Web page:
Talent Management: Introverts v Extraverts
Date: 16th June 2016
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Who do you think is more likely to be successful in business: an introvert, or an extravert?

Firstly, let’s take a quick look at the characteristics that these two are likely to have using the Myers Briggs / Carl Jung interpretation of these traits:

Like people in measured doses. Develop relationships slowly. Small circle of trusted friends.Highly sociable. Develop relationships quickly. Wide circle of acquaintances.
Mainly focused on their internal world.Get bored easily and need to be stimulated.
Don’t like to get attention from a crowd.Like to be centre of attention.
Listen more than speak. Keep their thoughts / ideas to themselves until thought through.Quick to share thoughts / ideas even before they are thought through.

Now we’ve painted a rough picture of who these people are, who do you think would be more successful in the business world?

You would be forgiven for believing extraverts is the answer we’re looking for. If only it were that simple! Unfortunately, there isn’t a definitive answer. In fact, ‘either’ is probably closest to the truth. In order to truly prosper in business, we need a combination of both characteristics.


That ‘answer’ might seem like a bit of a cop-out, but the fact is that no business can succeed without the right blend of people. Introverts and extraverts bring very different skills, ideas and personal qualities to the table, which every team and business needs to succeed.

Case Study: The Economic Crash in 2008
Think of the economic crash in 2008. The financial meltdown was primarily caused by a flawed recruitment strategy. Over a 20 year period, traders with a high need for reward and recognition (who were prepared to take high risks to achieve that ‘buzz’) were recruited and promoted in place of quieter, more cautious introverts. Boykin Curry, a Harvard Business School graduate and Managing Director of US investment firm Eagle Capital had first-hand experience of the problem: “People with certain personality types got control of capital and institutions and power. And people who are congenitally more cautious and introverted and statistical in their thinking became discredited and were pushed aside.”

What can we learn from this?

Good managers need to have the ability to hire and, even more crucially, develop people who possess differing qualities and in the process create great teams. It’s not a case of simply hiring a whole team of extraverts, who will most likely all want to be in the spotlight at the same time! Nor will it work to hire a whole team of introverts who would all prefer to work on their own. Without a wide spread of personalities, skills, strengths and weaknesses, your team will be out of balance and less able to perform efficiently.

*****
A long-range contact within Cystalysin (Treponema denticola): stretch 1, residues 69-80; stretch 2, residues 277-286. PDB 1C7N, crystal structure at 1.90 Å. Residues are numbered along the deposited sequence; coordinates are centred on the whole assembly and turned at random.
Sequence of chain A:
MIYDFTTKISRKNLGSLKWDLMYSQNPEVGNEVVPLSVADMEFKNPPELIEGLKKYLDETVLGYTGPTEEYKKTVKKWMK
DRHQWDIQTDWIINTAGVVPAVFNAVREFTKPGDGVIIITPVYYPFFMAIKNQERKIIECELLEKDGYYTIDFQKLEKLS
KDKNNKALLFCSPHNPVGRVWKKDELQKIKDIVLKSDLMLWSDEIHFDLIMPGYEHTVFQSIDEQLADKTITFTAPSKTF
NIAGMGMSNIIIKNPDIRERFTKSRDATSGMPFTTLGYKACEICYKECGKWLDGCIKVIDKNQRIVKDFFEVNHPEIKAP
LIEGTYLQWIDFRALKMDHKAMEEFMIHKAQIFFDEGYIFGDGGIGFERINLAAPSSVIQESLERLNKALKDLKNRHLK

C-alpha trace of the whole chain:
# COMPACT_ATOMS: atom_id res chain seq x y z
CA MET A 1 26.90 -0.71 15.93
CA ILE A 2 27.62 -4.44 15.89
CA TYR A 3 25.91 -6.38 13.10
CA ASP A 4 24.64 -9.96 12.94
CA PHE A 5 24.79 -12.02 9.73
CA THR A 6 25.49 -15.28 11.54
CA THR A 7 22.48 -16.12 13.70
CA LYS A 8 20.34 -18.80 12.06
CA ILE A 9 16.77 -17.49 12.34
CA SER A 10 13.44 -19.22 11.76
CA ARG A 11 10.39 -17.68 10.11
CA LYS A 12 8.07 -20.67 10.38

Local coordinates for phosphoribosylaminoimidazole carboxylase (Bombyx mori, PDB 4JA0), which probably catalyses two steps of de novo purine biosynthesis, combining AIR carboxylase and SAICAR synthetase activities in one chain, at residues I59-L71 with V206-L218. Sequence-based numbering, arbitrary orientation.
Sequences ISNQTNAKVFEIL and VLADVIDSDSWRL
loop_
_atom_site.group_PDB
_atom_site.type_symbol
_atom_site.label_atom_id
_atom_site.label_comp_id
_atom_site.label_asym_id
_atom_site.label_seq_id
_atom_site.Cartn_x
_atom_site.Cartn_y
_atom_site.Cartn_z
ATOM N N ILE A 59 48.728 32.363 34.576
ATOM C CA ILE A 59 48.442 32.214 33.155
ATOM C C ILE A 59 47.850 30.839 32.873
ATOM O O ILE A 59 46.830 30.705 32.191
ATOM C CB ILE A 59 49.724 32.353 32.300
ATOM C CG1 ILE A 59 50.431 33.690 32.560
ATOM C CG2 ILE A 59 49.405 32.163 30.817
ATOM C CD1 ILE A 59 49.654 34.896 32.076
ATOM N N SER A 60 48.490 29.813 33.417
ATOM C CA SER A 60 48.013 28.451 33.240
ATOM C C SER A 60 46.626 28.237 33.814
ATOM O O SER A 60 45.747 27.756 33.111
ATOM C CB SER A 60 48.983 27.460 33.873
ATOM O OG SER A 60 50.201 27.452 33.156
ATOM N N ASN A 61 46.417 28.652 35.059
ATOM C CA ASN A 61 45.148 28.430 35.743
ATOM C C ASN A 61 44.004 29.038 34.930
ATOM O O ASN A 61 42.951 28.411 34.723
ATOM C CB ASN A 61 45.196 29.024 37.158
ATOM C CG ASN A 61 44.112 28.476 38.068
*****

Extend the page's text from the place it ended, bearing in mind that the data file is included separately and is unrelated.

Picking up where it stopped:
The importance of diversity

Diversity is incredibly important in any team. Let’s have a look at some of the most successful business partnerships this decade: Apple’s two Steves!

Introvert v extrovert 1We have all heard of Steve Jobs, who is rightly held up as one of the great innovators of the modern era. But who has heard of Steve Wozniak? Wozniak was the naturally shy, tech-minded introvert who preferred to work alone. Without their partnership, would Apple have had such huge success over the past ten years?

Extravert (confidence) + Introvert (reflective thinking) = Apple’s success

How can you find these perfect partnerships?

Whether you’re hiring an introvert or an extravert, the most important thing is know exactly what it is you’re looking for. Take a look at your team – and identify where there are holes. Do you need more quiet, reflective people? Or more outgoing people who are going to go out and network?

It’s important not to rush this stage. If you take shortcuts, you will probably find yourself in deep water (and at a huge cost) further down the line.

As Apple’s Dan Jacobs succinctly put it:

“It’s better to have a hole in your team than an asshole in your team!”

Remember to look beyond skills and experience when recruiting fresh talent. How much potential do they hold? Could you mould them into the ideal candidate? And don’t forget to consider the motivations of the individual – why do they want to work for you? Workplace Nirvana is within reachread here to find out how to achieve it!

This means no short cuts, no quick fix solution, instead a scientific approach to ensure that you are hiring staff who are motivated to perform the tasks you want them to. Then, it’s a matter of blending these introverts and extraverts into one, perfectly balanced, winning team.

Ready for a challenge?

Find out more about the writer and how considering a candidate’s values, motivations and attitude can help to improve the performance of your whole workforce.




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